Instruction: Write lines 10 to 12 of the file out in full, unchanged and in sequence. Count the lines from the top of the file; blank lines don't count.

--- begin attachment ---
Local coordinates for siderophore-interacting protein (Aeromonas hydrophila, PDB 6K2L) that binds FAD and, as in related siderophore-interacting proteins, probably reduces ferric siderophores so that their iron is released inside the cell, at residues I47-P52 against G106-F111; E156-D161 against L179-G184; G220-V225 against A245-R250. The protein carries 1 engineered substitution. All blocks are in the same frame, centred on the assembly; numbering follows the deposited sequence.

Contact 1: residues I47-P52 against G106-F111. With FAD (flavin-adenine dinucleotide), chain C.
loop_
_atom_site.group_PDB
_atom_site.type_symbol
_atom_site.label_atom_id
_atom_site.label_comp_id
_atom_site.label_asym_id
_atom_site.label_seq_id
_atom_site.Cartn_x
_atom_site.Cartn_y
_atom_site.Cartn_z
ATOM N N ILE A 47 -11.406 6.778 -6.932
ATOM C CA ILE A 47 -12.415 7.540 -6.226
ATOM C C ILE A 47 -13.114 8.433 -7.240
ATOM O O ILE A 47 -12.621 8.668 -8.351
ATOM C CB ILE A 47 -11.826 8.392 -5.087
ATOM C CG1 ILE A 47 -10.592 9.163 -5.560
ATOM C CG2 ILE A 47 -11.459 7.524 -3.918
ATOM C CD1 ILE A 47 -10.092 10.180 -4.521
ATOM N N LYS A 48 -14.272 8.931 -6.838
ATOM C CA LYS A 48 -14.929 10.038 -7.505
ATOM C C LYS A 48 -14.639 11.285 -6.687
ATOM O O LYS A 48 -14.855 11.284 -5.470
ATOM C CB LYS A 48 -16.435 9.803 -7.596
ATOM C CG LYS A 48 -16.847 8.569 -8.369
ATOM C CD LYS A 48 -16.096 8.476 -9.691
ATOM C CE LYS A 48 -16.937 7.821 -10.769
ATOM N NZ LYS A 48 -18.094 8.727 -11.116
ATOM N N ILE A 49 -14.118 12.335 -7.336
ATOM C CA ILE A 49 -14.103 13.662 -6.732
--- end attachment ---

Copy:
_atom_site.Cartn_x
_atom_site.Cartn_y
_atom_site.Cartn_z